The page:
In a previous post we examined the still ever-existing debtor's prison suffered by many Americans, only to see that this can be worsened by the difficultly of correcting an individual's credit report. Credit card debt that is not paid and ultimately sent to collections can shape and influence your credit rating; a rating that will affect your ability to get good interest rates for future credit cards, mortgages and automobile loans.
An individual out of Birmingham, Alabama, believed that he was up to date with his deductibles, when he took his son into the hospital for a weeklong stay of testing. However, he was wrong and owed $200.00 from a previous bill. His first time hearing of this debt was from a debt-collection agency demanding payment. The following day, after confirming the debt with the hospital, the individual made a payment over the phone to satisfy the entire debt. The collection agency then included this paid collection amount of $200.00 on his credit report. The individual could not convince the debt collection agency to remove this entry from his report, even though it was misleading.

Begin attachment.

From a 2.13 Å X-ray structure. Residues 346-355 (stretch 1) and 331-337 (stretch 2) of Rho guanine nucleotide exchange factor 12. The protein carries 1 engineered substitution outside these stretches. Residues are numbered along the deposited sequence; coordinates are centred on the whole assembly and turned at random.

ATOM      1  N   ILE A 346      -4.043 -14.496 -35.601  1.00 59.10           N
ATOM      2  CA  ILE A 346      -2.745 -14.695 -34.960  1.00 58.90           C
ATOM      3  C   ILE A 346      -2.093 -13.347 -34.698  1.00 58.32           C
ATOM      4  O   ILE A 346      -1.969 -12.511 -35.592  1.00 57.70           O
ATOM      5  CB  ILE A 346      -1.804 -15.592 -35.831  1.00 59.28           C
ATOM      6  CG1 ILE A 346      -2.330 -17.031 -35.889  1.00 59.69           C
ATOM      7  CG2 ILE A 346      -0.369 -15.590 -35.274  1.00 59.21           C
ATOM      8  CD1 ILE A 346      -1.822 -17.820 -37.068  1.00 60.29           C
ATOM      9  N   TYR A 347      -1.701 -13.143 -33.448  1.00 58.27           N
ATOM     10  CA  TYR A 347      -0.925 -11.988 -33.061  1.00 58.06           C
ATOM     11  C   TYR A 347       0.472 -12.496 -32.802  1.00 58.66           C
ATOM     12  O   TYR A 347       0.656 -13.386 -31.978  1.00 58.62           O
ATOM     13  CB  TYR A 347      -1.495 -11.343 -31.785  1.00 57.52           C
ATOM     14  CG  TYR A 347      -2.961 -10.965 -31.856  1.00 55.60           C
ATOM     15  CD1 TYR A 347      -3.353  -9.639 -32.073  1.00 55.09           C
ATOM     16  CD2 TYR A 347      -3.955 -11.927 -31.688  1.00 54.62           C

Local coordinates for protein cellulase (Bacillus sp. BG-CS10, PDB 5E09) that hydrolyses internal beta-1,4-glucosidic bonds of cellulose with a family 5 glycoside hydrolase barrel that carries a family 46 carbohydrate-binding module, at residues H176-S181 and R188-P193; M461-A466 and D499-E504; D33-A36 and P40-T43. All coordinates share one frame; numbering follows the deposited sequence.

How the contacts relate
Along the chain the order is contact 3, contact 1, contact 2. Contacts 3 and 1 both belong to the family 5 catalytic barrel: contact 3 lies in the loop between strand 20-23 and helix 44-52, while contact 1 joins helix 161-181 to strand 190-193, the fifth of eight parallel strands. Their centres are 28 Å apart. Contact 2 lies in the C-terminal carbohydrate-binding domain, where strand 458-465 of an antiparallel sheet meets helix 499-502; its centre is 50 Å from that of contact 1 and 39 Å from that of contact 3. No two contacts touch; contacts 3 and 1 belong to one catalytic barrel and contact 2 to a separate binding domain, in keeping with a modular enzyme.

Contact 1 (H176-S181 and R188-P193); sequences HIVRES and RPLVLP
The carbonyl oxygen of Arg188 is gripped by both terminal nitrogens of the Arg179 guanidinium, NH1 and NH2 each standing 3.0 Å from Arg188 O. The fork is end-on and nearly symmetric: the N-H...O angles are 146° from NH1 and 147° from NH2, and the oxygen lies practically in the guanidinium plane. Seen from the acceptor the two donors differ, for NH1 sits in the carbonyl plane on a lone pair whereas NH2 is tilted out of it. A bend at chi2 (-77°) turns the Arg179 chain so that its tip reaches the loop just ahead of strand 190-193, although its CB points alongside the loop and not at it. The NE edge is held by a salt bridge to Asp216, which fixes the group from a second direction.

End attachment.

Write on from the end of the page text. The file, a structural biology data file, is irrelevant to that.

Lawsuits against collection agencies for similarly situated individuals fall under the Fair Credit Reporting Act and have been increasing recently. The Fair Credit Reporting Act was enacted in order to promote accuracy, fairness and privacy of your file with the consumer reporting agencies. As a consumer, among other rights, you can dispute incomplete or inaccurate information, and consumer reporting agencies must correct or delete inaccurate, incomplete or unverifiable information. However, correcting your credit report can be a daunting process for an individual.
Credit card debt or other debt, while it has the ability to aid an individual in building good credit, can also negatively impact a person's life. According to the SESLOC Federal Credit Union, nearly 70 percent of all credit reports contain one error. Such errors can have a profound impact on future ability to get decent rates for various important loans, and can add stress when an individual tries to remove misleading reported debts.
Source: The Street, "Credit Where Credit's Due-But Only If You're Lucky," Aug. 31, 2012